After general anesthesia induction, the patient was placed in the supine position with the head fixed in a Mayfield three-pin head-holder. The head was extended slightly downward (approximately 15°), allowing the frontal lobe to spontaneously fall downward because of gravity during surgery. A standard frontobasal interhemispheric craniotomy (FIH) was performed (Fig. 6.18). A square of forehead periosteum was maintained for further frontal sinus repair. The bone flap extended beyond the median line, with the lowest margin as near as possible to the nasion. The mucosa inside the frontal sinus was removed carefully after opening the bone window. The bone of the posterior sinus wall was removed and drilled to increase exposure. Next, bone wax with antibiotic powder was used to fill the sinus cavity completely and reduce the risk of intracranial infection. A curved incision was made to open the bilateral dura mater beside the superior sagittal sinus; this incision was made close to the skull base. Subsequently, the anterior part of the superior sagittal sinus was ligated, followed by removal of the cerebral falx. The dural flap was turned rearward.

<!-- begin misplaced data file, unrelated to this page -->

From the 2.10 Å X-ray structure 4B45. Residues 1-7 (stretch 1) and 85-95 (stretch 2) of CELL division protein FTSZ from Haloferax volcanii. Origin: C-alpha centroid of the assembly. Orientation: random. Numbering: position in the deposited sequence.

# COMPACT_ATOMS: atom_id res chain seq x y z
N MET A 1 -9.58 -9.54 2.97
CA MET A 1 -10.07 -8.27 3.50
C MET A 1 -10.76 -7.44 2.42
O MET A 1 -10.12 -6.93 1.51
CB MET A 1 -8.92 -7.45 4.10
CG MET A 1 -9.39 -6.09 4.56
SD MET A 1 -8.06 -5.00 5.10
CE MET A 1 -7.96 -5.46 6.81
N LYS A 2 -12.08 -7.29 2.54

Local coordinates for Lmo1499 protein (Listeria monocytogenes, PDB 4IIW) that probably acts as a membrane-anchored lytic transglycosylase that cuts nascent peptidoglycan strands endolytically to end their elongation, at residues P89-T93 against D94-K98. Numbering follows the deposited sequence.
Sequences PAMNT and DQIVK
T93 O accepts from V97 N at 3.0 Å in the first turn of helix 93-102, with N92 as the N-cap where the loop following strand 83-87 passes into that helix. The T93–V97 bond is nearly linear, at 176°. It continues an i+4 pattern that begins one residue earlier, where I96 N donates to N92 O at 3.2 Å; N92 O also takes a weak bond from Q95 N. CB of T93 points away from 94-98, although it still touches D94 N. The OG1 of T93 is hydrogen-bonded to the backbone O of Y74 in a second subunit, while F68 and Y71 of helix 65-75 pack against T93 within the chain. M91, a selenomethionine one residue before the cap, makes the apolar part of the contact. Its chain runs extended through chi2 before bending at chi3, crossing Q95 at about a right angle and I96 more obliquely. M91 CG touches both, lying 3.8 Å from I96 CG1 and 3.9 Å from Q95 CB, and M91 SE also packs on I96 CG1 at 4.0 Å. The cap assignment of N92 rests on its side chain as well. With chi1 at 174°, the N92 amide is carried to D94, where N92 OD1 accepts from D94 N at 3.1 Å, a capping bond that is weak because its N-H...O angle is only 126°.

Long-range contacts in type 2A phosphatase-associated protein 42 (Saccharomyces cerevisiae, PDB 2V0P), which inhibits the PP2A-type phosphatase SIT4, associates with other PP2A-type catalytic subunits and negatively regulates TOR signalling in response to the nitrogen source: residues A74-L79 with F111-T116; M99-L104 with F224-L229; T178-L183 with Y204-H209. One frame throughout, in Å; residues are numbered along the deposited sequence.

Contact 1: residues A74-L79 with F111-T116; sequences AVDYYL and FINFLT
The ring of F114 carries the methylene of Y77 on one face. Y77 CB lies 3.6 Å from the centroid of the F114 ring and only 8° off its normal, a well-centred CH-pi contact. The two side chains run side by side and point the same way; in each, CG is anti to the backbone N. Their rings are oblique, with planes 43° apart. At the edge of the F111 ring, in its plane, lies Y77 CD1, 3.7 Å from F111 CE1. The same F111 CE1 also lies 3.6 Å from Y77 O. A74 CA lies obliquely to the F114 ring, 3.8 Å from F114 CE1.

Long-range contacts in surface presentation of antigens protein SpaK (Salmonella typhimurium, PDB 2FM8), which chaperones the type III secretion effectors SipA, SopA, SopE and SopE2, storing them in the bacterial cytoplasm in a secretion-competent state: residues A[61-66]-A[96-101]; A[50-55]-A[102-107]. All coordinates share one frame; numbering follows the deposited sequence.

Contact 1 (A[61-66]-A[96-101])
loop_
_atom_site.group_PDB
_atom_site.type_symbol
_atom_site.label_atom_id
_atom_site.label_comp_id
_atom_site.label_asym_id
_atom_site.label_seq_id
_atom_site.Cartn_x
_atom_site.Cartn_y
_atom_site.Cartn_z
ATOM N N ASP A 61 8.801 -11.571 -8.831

Fig. 6.18

Illustrations of the operating position and incision via a frontobasal interhemispheric approach (reproduced with permission from Qi (Ed.), Craniopharyngioma, People’s Medical Publishing House, ISBN 978-7-117-26463-1, 2018)

Dissection of the Interhemispheric Fissure

A self-retaining retractor was used to retract the bilateral frontal lobe. The bilateral frontal lobes were separated along the interhemispheric corridor and the cerebrospinal fluid (CSF) was drained to the extent possible. Occasionally, dissection of the frontal interhemispheric fissure is much more complex than that used in a lateral transsylvian approach, especially in patients with increased intracranial pressure (ICP). Continuous lumbar CSF drainage during dissection is a valid method of ICP release. The planum sphenoidale, optic chiasm, and cisterna lamina terminalis were exposed in a stepwise fashion after allowing the frontal lobe to fall.

Tumor Removal